Common Visual Treatments

by January 31, 2024

In the context of a software interface, things that work the same should mostly look the same. This isn't to say consistency always wins in UI design but common visual treatments teach people how to get things done in software. So designers need to be intentional when applying them.

People make sense of what they see in an interface by recognizing the similarities and differences between visual elements. Those big white labels in a menu? Because they all look the same, we assume they work the same as well. When one label opens a dropdown menu, another links to a different page, and a third reveals a video on hover, we no longer know what to expect. Consequently our ability to use the software to accomplish things degrades along with our confidence.

Though Amazon's header has lots of options, there's a common visual representation for the elements in it that reinforces how things work. A white label on the dark blue background is a link to a distinct section of the site. If there's a light gray triangle to the right of the label, you'll get a set of choices that appear when you hover over it. And last, but not least, the white label with a menu icon to the left of it, reveals a side panel on top of the current page when you click. Here's a simplified image of this:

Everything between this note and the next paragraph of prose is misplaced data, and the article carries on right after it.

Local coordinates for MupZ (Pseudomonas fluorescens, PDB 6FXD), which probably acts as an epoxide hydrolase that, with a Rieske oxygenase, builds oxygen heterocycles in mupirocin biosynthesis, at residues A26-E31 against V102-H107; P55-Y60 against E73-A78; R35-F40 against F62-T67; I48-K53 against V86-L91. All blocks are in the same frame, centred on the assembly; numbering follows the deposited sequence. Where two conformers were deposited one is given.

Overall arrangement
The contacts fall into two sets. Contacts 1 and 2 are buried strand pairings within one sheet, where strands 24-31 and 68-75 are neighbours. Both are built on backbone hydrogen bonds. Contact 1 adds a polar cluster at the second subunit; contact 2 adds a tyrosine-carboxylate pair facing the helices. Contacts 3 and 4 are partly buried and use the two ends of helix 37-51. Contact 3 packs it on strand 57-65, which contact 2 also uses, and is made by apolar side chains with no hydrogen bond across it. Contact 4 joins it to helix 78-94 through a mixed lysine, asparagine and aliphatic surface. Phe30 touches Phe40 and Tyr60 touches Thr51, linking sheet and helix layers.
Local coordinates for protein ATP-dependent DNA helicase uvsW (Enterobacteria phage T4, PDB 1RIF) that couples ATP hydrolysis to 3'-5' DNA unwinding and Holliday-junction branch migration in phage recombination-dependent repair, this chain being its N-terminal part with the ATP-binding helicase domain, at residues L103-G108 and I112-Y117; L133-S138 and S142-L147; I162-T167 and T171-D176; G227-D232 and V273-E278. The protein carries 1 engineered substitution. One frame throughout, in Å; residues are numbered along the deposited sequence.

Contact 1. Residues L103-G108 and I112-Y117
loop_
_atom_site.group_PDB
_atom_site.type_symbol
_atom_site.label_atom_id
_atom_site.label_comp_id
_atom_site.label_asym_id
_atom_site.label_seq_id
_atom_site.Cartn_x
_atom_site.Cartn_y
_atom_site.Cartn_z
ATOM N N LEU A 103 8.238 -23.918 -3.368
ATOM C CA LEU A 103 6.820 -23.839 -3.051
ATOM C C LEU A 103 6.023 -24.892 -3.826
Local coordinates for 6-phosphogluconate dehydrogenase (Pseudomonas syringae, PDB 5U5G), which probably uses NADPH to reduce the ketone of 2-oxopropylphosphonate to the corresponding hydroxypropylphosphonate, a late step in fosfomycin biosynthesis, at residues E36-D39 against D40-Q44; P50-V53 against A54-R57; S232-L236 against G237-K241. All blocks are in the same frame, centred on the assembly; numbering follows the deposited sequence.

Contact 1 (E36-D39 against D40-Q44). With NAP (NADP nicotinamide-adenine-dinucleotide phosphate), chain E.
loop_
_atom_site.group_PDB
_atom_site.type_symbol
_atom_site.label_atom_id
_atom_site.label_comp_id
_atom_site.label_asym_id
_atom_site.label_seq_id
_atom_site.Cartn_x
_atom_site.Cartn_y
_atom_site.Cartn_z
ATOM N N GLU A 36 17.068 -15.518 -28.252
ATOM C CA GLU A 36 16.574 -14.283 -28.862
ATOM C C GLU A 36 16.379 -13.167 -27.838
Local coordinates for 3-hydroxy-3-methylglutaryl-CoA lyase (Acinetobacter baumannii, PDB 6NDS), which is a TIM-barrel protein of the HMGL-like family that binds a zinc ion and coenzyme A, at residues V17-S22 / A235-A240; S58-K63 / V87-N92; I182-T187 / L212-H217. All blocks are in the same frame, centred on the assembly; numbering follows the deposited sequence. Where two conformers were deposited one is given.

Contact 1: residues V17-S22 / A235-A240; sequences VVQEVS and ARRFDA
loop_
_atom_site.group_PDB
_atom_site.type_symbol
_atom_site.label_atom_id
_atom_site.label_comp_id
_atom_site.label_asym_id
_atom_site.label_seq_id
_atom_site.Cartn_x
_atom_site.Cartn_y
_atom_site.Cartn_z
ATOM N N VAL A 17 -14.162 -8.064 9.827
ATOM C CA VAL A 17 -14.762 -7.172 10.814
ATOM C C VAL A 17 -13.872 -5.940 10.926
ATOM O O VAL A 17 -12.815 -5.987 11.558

Amazon Top Level navigation menu

Each distinct visual representation (white label, white label with arrow to right, white label with icon to left) is consistently matched with a distinct action (link to a section, reveal choices on hover, open side panel). The end result is that once people interact with a distinct visual element, they know what to expect from all the elements that look the same.

If one of the white labels in Amazon's header that lacked a light gray triangle also revealed a menu but did it on click instead of on hover, people's prior experience wouldn't line up with this behavior and they'd have to reset their understanding of how navigation on Amazon works.

Amazon Top Level navigation menu

While one such instance doesn't seem like a big deal... I mean it's only a little gray triangle... do this enough times in an interface design and people will increasingly get confused and feel like it's harder and harder to get what they need done.